How to Properly Proofread Your Writing for Clients and Blogs

How to Properly Proofread Your Writing for Clients and Blogs

Last Updated on by Michael Brockbank

Whether you’re a freelancer or blogger, among the most difficult things is proofreading your own writing. And without taking time to verify your content, it could lead to losing clients and/or fans of your blog. Today, let me go over a few methods to help you.

But keep in mind, there are times when even I will find a mistake when looking back at a recent post. No one is perfect…not even paid editors.

And since not everyone has the money to pay for an actual editor, it often falls on the writer’s shoulders to make sure everything is as close to perfect as possible.

These are methods I use that greatly reduce the chances of sending something either embarrassing or downright confusing.

So, let’s dive into how to proofread your writing as best you can.

7 Ways to Proofread Your Writing Projects

I made a video covering the topic if you’re interested.


1. Read it Aloud as if You’re Filming

Perhaps one of the best methods for proofreading comes in the form of reading the text out loud. Although I’ve done this a bit in the past anyway, creating the recent YouTube videos for my latest short story has opened a whole new experience.

Don’t just read it out loud, though. Imagine yourself creating a script for a YouTube video, complete with emotional inflections.

Not only does this help isolate spelling mistakes and grammar issues, but it can also highlight areas that may be confusing. Perhaps there is a section of text that just doesn’t sound right when spoken aloud.

Because a well-written piece of content relies on more than just good spelling and grammar. People have to understand what you’re trying to convey as well.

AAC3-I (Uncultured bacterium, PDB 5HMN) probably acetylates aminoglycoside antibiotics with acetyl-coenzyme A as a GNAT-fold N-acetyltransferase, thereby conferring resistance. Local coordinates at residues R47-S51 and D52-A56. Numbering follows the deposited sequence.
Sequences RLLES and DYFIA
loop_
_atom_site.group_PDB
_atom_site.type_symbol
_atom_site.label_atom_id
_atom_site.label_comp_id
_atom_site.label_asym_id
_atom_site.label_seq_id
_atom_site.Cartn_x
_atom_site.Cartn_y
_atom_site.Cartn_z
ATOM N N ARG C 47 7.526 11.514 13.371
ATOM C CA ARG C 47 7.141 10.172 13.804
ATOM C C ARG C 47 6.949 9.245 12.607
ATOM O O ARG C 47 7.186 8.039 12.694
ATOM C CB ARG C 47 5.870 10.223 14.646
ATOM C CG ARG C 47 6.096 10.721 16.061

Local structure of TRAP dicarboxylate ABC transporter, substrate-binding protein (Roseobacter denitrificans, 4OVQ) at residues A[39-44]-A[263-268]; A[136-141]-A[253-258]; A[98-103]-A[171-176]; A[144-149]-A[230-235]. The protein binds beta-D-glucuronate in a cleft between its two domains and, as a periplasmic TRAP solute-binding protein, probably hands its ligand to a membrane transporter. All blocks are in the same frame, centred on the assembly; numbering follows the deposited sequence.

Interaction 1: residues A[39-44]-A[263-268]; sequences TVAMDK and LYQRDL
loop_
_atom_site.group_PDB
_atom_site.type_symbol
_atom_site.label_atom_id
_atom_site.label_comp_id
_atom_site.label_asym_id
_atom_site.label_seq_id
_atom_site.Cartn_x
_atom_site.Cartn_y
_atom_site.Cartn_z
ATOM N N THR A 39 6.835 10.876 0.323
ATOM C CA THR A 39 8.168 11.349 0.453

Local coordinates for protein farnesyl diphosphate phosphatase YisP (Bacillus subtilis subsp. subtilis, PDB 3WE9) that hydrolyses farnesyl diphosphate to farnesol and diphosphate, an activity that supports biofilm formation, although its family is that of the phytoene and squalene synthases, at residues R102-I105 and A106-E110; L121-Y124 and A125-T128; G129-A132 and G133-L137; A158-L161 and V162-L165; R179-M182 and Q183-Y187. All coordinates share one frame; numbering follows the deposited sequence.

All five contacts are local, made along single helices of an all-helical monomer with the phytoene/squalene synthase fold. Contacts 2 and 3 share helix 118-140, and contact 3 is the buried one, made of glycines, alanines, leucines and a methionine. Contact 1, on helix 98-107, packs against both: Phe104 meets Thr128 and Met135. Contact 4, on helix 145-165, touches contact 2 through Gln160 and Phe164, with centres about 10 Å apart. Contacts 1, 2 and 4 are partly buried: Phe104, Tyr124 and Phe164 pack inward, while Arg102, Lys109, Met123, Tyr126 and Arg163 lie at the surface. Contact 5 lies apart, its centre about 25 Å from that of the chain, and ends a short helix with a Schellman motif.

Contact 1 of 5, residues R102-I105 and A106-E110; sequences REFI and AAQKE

For me, this is one of the best ways to proofread writing.

2. Come Back to it Tomorrow

If at all possible, come back to the piece of content the next day. When it’s no longer fresh in your mind, it’s easier to find all kinds of spelling mistakes and grammar issues while proofreading your writing.

Though, this method may not be all that useful if you’re writing for content mills. You need to be quick if you want to make money on those platforms.

But for all other projects that are not on time constraints, coming back to it later helps you identify a myriad of issues.

3. Don’t Speed Read, Analyze Each Sentence

One issue I see from a lot of writers is trying to speed-read through the work just so they can submit the piece and move on. In reality, it’s extremely easy to gloss over the simplest mistakes when speed reading.

In fact, I have a writer right now who constantly submits pieces that don’t have proper capitalization to start a sentence.

Slow down and analyze the work, don’t just skim through it to see if you can find obvious spelling errors. If a client has to spend too much time fixing your work, he or she will find your replacement.

4. Use Grammarly or Other Proofreading App

Grammarly and other proofreading apps can help trim a lot of the issues from your writing. In fact, I use the Grammarly Chrome extension and the web app for various projects.

This is probably one of the better tools to proofread writing for those who want to write for content mills like Textbroker. Especially if you create content as I do in WordPress.

In the end, apps like Grammarly can vastly improve the readability and flow of any piece of content you create. In just that last sentence, Grammarly pointed out that I needed a word and fixed the spelling of another…in real-time.

5. Plan for Future Revamps

Revamps and rewrites are exceptionally helpful for a variety of reasons. But if possible, you might want to consider coming back to recently published works a few days later just to make sure it reads well.

There are times when I’ll catch an embarrassing or confusing piece of text in something I published in the past few days. As it only takes a second to fix them most of the time, it’s worthwhile to give the piece a read.